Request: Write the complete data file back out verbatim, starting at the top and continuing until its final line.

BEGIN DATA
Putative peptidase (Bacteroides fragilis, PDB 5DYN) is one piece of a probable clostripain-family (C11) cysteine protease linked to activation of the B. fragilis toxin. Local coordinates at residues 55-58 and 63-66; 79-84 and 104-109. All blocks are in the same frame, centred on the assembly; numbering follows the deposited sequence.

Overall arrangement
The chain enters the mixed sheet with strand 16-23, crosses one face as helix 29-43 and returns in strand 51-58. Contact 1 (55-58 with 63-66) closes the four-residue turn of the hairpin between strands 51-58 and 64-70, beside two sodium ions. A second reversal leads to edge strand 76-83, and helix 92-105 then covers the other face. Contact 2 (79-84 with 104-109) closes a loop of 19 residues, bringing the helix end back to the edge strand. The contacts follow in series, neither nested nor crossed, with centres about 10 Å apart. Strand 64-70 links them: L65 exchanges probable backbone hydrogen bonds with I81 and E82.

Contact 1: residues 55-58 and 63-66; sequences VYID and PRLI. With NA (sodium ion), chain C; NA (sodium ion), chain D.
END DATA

Putative peptidase (Bacteroides fragilis, PDB 5DYN) is one piece of a probable clostripain-family (C11) cysteine protease linked to activation of the B. fragilis toxin. Local coordinates at residues 55-58 and 63-66; 79-84 and 104-109. All blocks are in the same frame, centred on the assembly; numbering follows the deposited sequence.

Overall arrangement
The chain enters the mixed sheet with strand 16-23, crosses one face as helix 29-43 and returns in strand 51-58. Contact 1 (55-58 with 63-66) closes the four-residue turn of the hairpin between strands 51-58 and 64-70, beside two sodium ions. A second reversal leads to edge strand 76-83, and helix 92-105 then covers the other face. Contact 2 (79-84 with 104-109) closes a loop of 19 residues, bringing the helix end back to the edge strand. The contacts follow in series, neither nested nor crossed, with centres about 10 Å apart. Strand 64-70 links them: L65 exchanges probable backbone hydrogen bonds with I81 and E82.

Contact 1: residues 55-58 and 63-66; sequences VYID and PRLI. With NA (sodium ion), chain C; NA (sodium ion), chain D.